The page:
It would be nice if someone mentions the terrible mistake of the position of the left windows keys with respect to most fps, since shift, ctrl and alt are used intensively within the game and the windows key tends to leave the game for the start menu. —Preceding unsigned comment added by 81.178.75.154 (talkcontribs)

  • It is referred to in "Issues and alternative designs"; just follow the "caused troubles" link. —Gennaro Prota•Talk 22:25, 5 December 2006 (UTC)


  • REQUEST PARAGRAPH RESTORE
I think that this paragraph was better in the WinKey entry. The problem of the WinKey was not just in early First Person Shooters, but any software that heavily relied on shortcut keys, including most graphic aplications and Maya (software). Yes, we pried out the keys. Why would we bury this history under trivia in "Modifyer keys" when it is unique to the WinKey?
It is also possible to disable the WinKeys entirely by modifying the Windows Registry. The WinKeys are powerful enough to take the focus away from an application, yet are often placed directly adjacent to commonly used modifier keys, making it easy to hit them inadvertently. While in some applications this behavior is merely distracting or annoying, in others (such as real-time games) it can be devastating. Some people find the placement of the WinKeys so unfortunate and simply pry the keys from the keyboard altogether. Some keyboard drivers (such as Microsoft IntelliType) allow users to easily disable the WinKeys.

--Knulclunk 00:12, 14 December 2006 (UTC)

  • Hi, didn't notice that your request was duplicated here; I replied on my talk page. —Gennaro Prota•Talk 22:22, 15 December 2006 (UTC)
  • I see your edit. Nice job, thanks. --Knulclunk 23:49, 19 December 2006 (UTC)

Solution how to disable the Windows key without a reboot[edit]

I am a heavy user of the Windows key and I only want to disable it when I play a game and without a reboot. I found the solution: A little AutoHotKey.com-script: "LWin::return". When it is started, the left Windows key is immediately disabled without a reboot. And you can enable it at anytime by right clicking on the green "H" in the Windows try. But I also want to help people with the same problem who do not want to mess with Autohotkey. Therefore I provided an executable: http://helgehelge.de/DisableLeftWindowsKey.exe (This was generated with AutoHotKey's ahk2exe-compiler.)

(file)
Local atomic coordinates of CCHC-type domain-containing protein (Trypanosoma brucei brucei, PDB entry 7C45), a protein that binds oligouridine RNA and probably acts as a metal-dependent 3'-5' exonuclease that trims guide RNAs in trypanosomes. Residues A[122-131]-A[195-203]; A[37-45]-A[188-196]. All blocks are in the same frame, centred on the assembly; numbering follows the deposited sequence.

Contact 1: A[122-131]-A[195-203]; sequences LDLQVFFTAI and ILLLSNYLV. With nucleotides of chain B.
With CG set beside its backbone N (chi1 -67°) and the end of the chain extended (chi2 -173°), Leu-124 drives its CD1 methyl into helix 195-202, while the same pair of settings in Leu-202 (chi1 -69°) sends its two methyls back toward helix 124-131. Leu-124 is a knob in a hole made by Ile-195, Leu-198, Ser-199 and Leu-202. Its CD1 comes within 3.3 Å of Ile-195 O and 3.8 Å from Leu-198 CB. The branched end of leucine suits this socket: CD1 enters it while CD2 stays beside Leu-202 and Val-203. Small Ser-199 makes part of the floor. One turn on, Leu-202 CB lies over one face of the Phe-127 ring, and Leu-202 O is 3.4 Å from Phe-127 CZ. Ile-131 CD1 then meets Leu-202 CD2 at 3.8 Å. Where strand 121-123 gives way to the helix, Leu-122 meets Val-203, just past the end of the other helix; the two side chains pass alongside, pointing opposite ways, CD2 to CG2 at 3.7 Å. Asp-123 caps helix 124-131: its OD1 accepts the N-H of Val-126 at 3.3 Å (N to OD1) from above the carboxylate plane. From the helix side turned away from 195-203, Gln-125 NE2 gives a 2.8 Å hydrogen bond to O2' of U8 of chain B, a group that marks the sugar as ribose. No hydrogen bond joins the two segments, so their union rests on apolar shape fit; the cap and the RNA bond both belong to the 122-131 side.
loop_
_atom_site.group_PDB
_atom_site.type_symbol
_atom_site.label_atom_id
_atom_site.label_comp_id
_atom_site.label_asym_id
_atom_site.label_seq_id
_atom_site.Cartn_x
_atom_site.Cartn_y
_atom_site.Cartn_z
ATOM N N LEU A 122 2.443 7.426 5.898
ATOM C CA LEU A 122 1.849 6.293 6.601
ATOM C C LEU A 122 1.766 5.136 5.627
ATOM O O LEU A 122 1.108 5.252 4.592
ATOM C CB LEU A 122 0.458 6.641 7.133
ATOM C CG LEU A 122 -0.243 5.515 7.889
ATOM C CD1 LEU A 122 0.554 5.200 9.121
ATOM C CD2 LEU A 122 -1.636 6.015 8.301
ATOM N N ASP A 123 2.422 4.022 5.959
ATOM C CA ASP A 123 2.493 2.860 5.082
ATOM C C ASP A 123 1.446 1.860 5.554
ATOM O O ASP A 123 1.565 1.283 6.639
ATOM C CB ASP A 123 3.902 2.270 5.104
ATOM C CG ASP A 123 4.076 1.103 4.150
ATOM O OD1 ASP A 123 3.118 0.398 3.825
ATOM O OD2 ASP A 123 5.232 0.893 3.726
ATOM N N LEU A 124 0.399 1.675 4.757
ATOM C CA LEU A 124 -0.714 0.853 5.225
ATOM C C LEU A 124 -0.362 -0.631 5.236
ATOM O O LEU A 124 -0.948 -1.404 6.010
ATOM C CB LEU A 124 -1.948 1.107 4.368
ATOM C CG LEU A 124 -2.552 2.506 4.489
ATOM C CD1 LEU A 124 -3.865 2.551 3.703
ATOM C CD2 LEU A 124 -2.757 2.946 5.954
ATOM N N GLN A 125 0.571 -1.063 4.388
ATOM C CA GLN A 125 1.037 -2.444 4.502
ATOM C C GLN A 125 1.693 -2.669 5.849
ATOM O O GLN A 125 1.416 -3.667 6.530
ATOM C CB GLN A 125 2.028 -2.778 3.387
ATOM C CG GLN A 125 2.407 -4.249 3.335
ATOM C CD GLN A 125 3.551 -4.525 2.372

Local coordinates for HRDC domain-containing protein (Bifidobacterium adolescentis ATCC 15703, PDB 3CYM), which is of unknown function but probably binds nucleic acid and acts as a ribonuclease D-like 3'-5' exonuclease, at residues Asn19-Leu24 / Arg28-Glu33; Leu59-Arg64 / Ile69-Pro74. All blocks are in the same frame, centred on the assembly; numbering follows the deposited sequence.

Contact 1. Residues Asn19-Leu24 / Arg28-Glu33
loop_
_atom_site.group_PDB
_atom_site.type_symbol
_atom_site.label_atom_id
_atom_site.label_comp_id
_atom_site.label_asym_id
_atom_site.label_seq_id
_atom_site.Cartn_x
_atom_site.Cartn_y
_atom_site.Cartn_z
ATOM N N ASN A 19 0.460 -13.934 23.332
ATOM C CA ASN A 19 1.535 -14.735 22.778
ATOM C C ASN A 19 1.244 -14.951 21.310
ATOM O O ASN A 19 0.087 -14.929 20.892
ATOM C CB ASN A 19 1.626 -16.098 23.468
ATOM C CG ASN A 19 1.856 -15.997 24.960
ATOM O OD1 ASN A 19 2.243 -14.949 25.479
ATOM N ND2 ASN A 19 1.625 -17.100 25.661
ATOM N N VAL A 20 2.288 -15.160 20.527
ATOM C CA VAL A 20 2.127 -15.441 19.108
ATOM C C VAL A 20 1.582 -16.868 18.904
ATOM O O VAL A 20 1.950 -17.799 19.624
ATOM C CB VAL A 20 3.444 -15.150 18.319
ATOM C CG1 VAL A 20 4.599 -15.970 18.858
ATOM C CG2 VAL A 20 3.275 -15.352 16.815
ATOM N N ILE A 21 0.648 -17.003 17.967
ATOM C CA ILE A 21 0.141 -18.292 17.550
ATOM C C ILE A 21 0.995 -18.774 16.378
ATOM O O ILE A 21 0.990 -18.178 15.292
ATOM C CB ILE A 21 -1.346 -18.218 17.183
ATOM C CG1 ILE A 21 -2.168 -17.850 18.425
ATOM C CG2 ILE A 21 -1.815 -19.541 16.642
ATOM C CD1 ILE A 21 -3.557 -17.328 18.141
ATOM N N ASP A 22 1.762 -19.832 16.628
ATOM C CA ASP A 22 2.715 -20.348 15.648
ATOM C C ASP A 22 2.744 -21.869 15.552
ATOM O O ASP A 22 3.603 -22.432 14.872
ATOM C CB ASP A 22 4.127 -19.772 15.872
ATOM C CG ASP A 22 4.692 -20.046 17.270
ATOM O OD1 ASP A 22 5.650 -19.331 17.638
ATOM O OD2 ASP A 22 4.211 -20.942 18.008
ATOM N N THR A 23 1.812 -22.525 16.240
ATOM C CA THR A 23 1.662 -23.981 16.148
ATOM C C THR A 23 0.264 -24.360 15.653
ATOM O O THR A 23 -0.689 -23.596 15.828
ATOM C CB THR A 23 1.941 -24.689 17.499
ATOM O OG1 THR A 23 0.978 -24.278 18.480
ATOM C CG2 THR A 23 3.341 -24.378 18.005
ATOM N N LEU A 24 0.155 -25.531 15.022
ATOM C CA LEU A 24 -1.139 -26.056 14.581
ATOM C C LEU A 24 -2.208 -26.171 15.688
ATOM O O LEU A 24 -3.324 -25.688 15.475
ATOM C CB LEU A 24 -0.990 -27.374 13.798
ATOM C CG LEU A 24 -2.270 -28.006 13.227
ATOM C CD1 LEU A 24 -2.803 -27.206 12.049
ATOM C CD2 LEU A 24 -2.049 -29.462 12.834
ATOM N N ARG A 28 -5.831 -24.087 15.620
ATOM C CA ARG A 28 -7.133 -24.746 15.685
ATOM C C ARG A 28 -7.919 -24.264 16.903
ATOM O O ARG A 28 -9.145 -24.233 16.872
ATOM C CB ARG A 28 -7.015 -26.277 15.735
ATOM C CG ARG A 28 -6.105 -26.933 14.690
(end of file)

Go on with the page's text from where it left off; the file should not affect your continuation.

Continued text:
I think we could make many people happy by putting it into the article.

HelgeHan (talk) 08:55, 25 April 2008 (UTC)

Super?[edit]

Last time I checked GNOME refers to the Windows Key as "Super" and the menu key next to it as "Hyper". Shouldn't this have a mention in the article Whitehornmatt 14:23, 22 December 2006 (UTC)

The name I have heard which fits the key's image best is the "flag" key. I can't put this on the main page because I can't cite a reference of where I heard it. Everweb (talk) 14:15, 20 July 2009 (UTC)

Apple keyboard mapping[edit]

The article states that Mac OS X maps the Windows key as the Command key, and the Alt key as the Option key. AFAIK this is incorrect (at least OS X 10.4.8 Intel does this differently): Windows key get's mapped to the Option ("Apple") key, while the Alt key becomes the Command key. This error is spanning across multiple pages. --NetRolller 3D 20:51, 28 February 2007 (UTC)

Accessing the key programatically[edit]

Some information on how to access this key in software or using macros would be nice. For instance, the SendKeys method in Visual Basic *cannot* access this key, whereas some third-party extensions (such as this) can. 99.137.110.204 (talk) 17:24, 9 June 2008 (UTC)